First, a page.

A childlike “Hello Kitty” quality informs the animation of Ponyo, a G-rated fable from Hayao Miyazaki. The 68-year-old Japanese master of old-school 2-D simplifies his textured style for Ponyo, as if he wants to craft a film for his grandkids’ generation. Compared to the fine details and rich colors of Miyazaki masterpieces such as Spirited Away, Ponyo presents emblematic pastels and objects that look like bath toys. At times, Ponyo resembles wallpaper for children’s rooms come to life.
It’s worth getting used to Ponyo’s juvenile visual style to appreciate the film’s dreamy sense of wonder. Tenuously connected to The Little Mermaid, Ponyo depicts 5-year-old Sosuke (voiced by Frankie Jonas), a boy who lives in a Japanese port community and one day rescues a magical fish-girl he names Ponyo. Ponyo (Noah Cyrus, amusing but occasionally shrill) proves to be a decidedly odd creation: Above the neck, she looks like a big-eyed, tow-headed toddler, but below, she’s a sea creature whose rippling body resembles the red dress of Little Lulu from old comic strips.
Ponyo falls in love with Sosuke. She transforms into a human girl to be with him, to the horror of her overprotective father, Fujimoto (Liam Neeson). The grumpy sea wizard maintains the balance of the aquatic and terrestrial worlds, and looks like a cross between Austin Powers and the wizard Howl of Miyazaki’s previous film Howl’s Moving Castle. Despite her father’s objections, Ponyo stays with Sosuke and discovers such earthly delights as ham and candles, although her presence turns the natural order topsy-turvy.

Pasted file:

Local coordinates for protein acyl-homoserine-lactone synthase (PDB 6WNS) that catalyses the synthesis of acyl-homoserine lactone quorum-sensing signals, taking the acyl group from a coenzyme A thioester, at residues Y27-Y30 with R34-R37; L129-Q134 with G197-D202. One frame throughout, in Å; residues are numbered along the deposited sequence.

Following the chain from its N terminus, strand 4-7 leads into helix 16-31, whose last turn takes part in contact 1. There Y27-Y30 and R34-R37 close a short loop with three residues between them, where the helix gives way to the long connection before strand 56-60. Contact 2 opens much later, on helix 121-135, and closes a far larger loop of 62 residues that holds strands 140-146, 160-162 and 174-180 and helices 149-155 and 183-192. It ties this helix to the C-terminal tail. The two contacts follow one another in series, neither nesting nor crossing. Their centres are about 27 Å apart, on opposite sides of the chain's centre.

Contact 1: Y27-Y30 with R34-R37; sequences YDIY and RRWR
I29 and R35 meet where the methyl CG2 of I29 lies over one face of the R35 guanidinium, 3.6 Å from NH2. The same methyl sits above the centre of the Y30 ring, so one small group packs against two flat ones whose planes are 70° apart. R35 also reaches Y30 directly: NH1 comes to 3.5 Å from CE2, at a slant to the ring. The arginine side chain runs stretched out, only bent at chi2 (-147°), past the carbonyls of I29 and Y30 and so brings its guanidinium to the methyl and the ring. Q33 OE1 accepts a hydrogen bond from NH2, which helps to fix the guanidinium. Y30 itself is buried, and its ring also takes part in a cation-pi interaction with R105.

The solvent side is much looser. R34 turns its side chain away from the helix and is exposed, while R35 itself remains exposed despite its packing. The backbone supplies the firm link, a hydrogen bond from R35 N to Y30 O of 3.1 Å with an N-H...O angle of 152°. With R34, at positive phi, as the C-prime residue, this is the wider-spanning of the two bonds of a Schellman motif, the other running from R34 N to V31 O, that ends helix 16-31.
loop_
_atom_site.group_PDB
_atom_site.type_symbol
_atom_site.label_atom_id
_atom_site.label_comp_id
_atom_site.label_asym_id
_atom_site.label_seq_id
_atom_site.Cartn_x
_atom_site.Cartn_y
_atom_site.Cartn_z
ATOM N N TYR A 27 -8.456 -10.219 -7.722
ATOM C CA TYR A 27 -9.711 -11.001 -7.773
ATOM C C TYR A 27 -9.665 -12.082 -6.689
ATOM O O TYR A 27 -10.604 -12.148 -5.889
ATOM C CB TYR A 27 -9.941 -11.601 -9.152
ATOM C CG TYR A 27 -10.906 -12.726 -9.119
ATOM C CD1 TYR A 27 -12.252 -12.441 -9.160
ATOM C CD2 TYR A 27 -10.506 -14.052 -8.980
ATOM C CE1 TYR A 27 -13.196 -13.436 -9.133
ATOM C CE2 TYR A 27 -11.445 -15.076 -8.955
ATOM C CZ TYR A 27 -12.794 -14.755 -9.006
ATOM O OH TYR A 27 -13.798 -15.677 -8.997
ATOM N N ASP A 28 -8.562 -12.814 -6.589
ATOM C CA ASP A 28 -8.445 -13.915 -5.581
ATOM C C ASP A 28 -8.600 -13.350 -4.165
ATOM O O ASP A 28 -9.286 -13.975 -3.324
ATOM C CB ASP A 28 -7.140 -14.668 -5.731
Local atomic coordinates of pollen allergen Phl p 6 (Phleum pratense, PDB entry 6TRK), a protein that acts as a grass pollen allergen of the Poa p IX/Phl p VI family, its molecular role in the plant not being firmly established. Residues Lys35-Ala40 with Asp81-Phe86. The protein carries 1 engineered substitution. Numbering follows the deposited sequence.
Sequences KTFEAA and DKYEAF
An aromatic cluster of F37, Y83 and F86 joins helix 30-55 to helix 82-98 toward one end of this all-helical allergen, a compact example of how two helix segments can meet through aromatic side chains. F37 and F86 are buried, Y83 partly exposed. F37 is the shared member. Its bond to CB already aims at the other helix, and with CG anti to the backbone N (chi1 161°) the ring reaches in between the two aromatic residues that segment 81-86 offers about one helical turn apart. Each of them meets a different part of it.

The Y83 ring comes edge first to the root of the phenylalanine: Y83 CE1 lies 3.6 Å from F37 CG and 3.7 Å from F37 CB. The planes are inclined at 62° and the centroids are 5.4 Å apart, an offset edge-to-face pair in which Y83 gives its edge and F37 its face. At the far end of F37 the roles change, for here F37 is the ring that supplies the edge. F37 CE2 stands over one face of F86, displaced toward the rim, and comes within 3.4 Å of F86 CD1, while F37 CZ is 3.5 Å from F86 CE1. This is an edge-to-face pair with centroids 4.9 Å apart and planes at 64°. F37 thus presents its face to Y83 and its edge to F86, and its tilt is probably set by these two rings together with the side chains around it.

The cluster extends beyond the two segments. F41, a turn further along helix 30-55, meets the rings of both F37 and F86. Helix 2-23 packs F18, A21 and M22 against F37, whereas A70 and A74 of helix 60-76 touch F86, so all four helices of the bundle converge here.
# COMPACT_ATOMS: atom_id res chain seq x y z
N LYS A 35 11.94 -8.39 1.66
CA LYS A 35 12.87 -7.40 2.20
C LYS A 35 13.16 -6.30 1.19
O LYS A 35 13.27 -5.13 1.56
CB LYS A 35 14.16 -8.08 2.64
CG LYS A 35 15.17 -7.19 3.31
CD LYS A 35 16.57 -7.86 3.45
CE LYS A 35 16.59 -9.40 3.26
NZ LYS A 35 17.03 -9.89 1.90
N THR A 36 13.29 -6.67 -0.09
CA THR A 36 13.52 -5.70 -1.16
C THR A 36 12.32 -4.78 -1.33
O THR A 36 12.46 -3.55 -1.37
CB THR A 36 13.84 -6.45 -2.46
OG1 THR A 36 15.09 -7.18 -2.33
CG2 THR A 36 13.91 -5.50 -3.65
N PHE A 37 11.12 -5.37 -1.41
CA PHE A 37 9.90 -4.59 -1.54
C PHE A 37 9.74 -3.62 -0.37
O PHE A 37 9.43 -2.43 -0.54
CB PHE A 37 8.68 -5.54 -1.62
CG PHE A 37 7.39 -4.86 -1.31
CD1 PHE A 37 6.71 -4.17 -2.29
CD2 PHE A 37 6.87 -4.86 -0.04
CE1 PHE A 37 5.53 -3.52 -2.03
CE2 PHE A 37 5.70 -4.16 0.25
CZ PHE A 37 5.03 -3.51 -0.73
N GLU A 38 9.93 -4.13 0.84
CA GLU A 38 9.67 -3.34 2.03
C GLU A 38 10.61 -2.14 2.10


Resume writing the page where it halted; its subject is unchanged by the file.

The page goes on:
In the wrong hands, Ponyo could be cloying and insipid, but Miyazaki maintains respect for his characters and a thoughtful pace even throughout the film’s bizarre set pieces. During a storm, Sosuke and his mother drive along a winding coastal road while Ponyo runs next to them in the waves, leaping atop the backs of giant fish, all to the strains of a Wagner-style soundtrack. Later in the film, Ponyo and Sosuke paddle over the town’s flooded neighborhoods and see prehistoric fish swimming above the lawns and roads. The flood provides an occasion of surreal serenity, like an unplanned holiday. The effect makes Ponyo the opposite of the disaster tragedies that followed Hurricane Katrina.
Grown-ups can quibble about the film’s peculiar magical rules or point out that Sosuke’s loving mother (voiced by Tina Fey) has a reckless streak bordering on negligence. Ponyo builds to a test of love, but given that the young heroes are so sweet and innocent, the emotional stakes seem fairly low. Overall, though, Ponyo shows so much heart and generosity to so many different kinds of characters, including Japanese sailors and a gaggle of elderly ladies, that minor criticisms wash away. Ponyo teems with such joyous creativity that Miyazaki’s cup runneth over.
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